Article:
Employers want CIOs to be strategists or revolutionaries

Technologies allow CIO to be active decision-maker: Deloitte
|hrreporter.com|Last Updated: 10/11/2011

Driven by rapid advancements and integrations of new technologies and evolving business needs, the role of the chief information officer (CIO) is shifting from steward to strategist or revolutionary, according to a Deloitte survey of information technology (IT) executives in the United States.

Almost one-half (45 per cent) of nearly 1,000 IT executives surveyed said their CIO is viewed as a steward while another 45 per cent said their CIO is a strategist. The remaining 10 per cent claimed their CIO is a revolutionary — a percentage Deloitte expects to grow as technology continues to change the way business is done.

Among respondents who do not view their CIO as a revolutionary, 66 per cent said that to be a revolutionary CIO requires four critical skills — industry knowledge, business knowledge, technological experience and staff development.

“Two years ago, the goal of the CIO was to cut costs and keep the lights on. They were a steward. They protected current assets and worked with available resources,” said Suketu Gandhi, a principal at Deloitte Consulting.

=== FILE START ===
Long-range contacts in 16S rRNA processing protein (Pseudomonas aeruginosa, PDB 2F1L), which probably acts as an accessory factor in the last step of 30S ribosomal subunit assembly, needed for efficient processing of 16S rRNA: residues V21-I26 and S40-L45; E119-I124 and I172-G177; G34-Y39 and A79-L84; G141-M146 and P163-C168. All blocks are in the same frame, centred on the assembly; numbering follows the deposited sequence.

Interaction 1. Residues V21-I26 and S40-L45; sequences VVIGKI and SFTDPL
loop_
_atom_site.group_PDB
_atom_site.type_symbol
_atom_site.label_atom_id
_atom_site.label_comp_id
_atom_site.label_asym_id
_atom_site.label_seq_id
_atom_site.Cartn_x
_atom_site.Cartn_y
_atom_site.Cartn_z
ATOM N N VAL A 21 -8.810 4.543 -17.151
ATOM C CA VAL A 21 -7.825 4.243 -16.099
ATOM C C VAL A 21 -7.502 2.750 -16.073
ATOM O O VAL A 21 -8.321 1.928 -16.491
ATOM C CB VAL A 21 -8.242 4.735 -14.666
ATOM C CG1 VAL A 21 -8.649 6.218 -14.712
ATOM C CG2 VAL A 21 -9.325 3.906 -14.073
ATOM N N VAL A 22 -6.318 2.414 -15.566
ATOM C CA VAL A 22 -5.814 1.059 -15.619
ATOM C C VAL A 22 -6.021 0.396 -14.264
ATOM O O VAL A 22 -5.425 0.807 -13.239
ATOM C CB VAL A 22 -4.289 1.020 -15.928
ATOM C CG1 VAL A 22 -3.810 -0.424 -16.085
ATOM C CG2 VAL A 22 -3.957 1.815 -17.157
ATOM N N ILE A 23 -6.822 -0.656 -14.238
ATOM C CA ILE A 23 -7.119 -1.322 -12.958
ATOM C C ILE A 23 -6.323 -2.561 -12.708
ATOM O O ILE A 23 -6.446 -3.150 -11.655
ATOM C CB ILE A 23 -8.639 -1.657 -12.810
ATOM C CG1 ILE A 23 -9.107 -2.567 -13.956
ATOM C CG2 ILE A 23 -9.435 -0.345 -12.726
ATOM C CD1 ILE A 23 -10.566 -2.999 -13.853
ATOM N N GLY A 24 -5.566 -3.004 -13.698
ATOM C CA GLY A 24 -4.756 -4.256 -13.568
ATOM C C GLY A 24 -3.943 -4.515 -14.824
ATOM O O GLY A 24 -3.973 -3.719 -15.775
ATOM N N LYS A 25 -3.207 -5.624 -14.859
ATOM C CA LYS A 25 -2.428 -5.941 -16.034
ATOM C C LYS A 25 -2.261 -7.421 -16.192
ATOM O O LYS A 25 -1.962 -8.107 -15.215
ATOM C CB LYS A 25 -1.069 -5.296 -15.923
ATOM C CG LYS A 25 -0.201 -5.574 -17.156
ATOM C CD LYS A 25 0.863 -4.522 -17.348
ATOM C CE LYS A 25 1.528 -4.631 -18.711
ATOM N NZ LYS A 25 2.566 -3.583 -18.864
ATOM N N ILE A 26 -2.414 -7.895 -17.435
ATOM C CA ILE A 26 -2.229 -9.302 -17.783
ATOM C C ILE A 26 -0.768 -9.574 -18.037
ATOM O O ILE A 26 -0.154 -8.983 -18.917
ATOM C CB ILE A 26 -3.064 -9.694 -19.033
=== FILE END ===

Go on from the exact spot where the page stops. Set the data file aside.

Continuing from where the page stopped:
Improvements in the economy and advancements in technology now provide CIOs (with) more tools and resources at their disposal, he said. Mobility allows employees and resources to be available at any location; social platforms facilitate real-time conversations; analytics provide virtually instant insights for better decision-making; and cloud technologies provide a platform for services to be delivered on a moment’s notice.

“These combined technologies give the CIO the opportunity to be an active strategist and decision-maker within their respective organizations and can allow them to be a revolutionary force. The CIO will increasingly have the ability to actually change how business is conducted.”

However, the perception of the CIO contrasts with survey respondents’ understanding of what IT’s primary contribution to an organization should be. Sixty 60 per cent said IT should facilitate growth and productivity — nearly twice as many respondents who believe IT needs to be a competitive advantage (36 per cent) for their company.

Add Comment

  • *
  • *
  • *
  • *